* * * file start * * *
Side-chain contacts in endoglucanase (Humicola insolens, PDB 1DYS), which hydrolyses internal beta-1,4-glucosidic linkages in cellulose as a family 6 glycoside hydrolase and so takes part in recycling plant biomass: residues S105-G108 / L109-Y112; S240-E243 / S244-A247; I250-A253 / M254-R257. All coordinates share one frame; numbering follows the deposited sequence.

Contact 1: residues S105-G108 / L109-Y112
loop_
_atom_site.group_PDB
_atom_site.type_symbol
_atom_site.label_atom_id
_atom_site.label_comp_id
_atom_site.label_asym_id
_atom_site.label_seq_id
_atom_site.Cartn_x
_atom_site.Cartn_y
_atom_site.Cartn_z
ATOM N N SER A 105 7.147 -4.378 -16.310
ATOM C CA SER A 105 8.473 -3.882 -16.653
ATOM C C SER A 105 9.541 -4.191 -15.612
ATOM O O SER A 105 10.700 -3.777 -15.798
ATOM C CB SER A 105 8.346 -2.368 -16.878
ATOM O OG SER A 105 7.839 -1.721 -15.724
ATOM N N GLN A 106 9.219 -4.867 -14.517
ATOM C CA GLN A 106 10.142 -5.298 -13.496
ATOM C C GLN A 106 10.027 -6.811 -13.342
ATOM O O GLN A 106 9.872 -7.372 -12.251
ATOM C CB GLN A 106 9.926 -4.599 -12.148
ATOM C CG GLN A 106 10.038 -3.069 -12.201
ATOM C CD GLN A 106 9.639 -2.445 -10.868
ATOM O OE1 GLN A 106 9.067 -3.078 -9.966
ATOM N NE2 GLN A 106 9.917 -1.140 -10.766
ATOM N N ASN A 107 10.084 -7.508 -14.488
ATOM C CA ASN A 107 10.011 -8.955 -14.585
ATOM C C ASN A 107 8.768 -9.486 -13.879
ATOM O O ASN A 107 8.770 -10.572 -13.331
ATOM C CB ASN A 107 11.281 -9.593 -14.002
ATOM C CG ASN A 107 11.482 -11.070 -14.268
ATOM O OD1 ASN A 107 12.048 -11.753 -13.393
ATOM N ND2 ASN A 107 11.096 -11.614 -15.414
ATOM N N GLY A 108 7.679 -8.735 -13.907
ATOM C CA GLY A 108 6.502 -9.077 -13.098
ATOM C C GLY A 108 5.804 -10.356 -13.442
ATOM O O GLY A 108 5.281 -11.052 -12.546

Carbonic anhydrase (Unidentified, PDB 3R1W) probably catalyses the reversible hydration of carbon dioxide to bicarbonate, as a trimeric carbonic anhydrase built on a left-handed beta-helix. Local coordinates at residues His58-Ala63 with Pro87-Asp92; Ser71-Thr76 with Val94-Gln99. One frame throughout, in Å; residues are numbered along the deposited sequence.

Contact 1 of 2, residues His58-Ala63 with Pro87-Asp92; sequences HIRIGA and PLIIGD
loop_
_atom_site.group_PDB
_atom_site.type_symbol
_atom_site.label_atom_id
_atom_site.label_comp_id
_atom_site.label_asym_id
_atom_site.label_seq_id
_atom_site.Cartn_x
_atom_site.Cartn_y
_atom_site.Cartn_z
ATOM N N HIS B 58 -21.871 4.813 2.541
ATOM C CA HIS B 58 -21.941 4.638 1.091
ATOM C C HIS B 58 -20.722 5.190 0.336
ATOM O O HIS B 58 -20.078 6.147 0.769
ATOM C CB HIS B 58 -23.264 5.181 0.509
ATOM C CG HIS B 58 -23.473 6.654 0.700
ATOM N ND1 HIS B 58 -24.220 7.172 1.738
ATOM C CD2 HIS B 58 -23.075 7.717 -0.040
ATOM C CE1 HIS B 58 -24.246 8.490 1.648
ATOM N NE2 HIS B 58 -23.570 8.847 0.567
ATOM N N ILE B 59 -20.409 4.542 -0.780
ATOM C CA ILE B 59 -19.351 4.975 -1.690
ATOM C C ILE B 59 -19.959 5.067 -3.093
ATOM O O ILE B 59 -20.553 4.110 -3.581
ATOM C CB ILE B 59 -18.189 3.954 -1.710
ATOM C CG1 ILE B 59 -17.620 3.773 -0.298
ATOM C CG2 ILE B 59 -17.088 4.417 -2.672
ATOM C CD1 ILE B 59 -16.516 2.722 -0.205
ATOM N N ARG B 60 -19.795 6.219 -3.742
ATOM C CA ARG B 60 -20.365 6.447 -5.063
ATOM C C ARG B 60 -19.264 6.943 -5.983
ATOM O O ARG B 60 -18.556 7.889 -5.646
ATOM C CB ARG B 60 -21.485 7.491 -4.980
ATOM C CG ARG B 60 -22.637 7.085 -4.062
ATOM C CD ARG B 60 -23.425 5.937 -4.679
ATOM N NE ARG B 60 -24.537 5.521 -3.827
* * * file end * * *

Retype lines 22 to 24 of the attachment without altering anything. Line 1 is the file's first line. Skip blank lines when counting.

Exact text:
ATOM O O GLN A 106 9.872 -7.372 -12.251
ATOM C CB GLN A 106 9.926 -4.599 -12.148
ATOM C CG GLN A 106 10.038 -3.069 -12.201